Nkonde noted that there is potential to harm Lensa as well. From what she’s seen, the app’s results for women tend toward the “generic hot white girl,” she said.

“It can be very damaging to the self-esteem of black women and girls,” she said. “Black women look at it and go, ‘Huh.’ I love the picture. It doesn’t look like me. What’s going on with that?’”

Because Lens allows you to choose the gender of your avatar, including an option for non-binary, some trans people have noted the opportunity to see a gender-affirming version of themselves.

Should I be concerned about privacy?

Prisma Labs says Lensa does not share any information or insights from your photos with third parties, although its privacy policy allows it.

It also says that it only uses the photos you provide to create an avatar, and once the process is complete, it deletes each set of photos along with a machine learning model trained on your photos.

Usoltsev said Prisma Labs does not use photos or personalized models to train its facial recognition network. He declined to say whether Prisma Labs keeps any data based on your photos, but said the company keeps “minimum.”

The real privacy issue with Lens comes from a different angle. A huge collection of images used to train an AI called LAION has been unintentionally removed from the internet, according to AI experts. This means that it includes images of people who do not consent. One artist even found photos from his personal medical records in the database. Visit HaveIBeenTrained.com to check if images related to you have been used to train an AI system. (This engine does not save your image searches.)

There is also the potential for exploitation and harassment. Users can upload photos of anyone, not just themselves, and the app’s female portraits are often nude or shown in sexual poses. This also happens with pictures of children, although Lensa says the app is only for people 13 and older.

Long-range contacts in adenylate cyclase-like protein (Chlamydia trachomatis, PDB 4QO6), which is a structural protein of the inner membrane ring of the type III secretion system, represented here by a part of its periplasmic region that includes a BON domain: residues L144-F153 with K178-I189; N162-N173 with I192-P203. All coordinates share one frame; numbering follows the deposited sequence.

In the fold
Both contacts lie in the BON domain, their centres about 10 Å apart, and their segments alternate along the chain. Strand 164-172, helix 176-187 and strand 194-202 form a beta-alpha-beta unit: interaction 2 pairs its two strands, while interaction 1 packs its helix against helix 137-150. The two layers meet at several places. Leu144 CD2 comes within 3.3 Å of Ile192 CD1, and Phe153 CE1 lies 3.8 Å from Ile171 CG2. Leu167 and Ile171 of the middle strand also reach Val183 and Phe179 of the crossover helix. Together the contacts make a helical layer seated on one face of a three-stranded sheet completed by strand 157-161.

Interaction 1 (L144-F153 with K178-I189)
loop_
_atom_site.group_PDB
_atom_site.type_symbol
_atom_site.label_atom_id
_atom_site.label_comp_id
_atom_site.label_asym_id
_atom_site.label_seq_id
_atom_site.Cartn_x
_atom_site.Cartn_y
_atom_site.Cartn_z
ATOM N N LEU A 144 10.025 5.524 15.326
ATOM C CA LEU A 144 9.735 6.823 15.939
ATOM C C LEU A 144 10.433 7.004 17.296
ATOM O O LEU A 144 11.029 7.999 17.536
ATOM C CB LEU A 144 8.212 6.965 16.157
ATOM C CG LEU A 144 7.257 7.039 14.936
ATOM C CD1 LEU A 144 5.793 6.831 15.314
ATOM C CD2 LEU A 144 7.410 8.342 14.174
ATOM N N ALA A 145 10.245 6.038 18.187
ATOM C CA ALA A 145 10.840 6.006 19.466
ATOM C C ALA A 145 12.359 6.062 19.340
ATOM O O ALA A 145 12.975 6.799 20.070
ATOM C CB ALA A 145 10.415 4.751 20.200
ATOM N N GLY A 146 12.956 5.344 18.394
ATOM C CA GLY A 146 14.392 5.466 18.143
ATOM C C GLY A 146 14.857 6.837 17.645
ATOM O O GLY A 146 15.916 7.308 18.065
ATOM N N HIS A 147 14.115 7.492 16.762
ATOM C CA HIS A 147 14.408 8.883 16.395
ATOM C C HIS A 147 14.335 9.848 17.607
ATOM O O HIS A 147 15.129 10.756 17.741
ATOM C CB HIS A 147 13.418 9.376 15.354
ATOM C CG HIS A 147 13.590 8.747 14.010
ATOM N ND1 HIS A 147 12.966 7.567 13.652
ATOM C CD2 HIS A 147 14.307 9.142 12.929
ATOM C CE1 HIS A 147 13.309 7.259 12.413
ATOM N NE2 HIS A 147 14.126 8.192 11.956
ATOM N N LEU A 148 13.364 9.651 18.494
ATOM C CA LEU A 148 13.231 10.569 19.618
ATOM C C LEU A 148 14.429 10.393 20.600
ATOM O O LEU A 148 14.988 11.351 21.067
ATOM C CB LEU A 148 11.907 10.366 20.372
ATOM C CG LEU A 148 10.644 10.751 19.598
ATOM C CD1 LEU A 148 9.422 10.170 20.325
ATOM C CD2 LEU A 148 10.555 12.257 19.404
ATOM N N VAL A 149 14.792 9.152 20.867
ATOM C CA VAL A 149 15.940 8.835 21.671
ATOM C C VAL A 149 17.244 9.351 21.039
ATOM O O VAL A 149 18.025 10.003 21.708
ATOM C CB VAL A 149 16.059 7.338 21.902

“The Fixed Diffusion model was trained on unfiltered internet content. So it reflects the biases that people put into the images they produce,” Lensa said in an FAQ.

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Why the backlash from digital artists?

Some creators have embraced the AI ​​description with gusto. But as Lensa avatars took over social media feeds, many digital artists asked people to think twice before paying for the app. The artists say that Lensa’s “styles” are based on real art by real people and that these professionals are not compensated.

“No one really understands that a program that takes everyone’s art and then creates concept art actually affects our work,” said Jon Lam, story artist at video game company Riot Games.

Machine learning recreates patterns in images, not individual artworks, Lensa said in an FAQ.

But Lam said friends lost their jobs after employers used their creations to train AI models — the artists themselves are no longer needed in the eyes of companies, he said. In many cases, LAION infringed on the copyright of the images, and Prisma Labs said it was profiting from the artists’ life’s work without their consent. Some creators have even found it similar to the signatures of artists Internal images created in Lensa.

“Signature details are seen in styles that mimic paintings,” says the Lensa FAQ. “This subset of images often comes with signatures from the author of the artwork.”

If you want illustrations of your own that support traditional artists, find someone local or search sites like Etsy and order a portrait, Lam suggested.

“I see a really bad future if we don’t get this thing under control now,” he said. “I don’t want this to happen, not just for the artists, but for everyone affected.”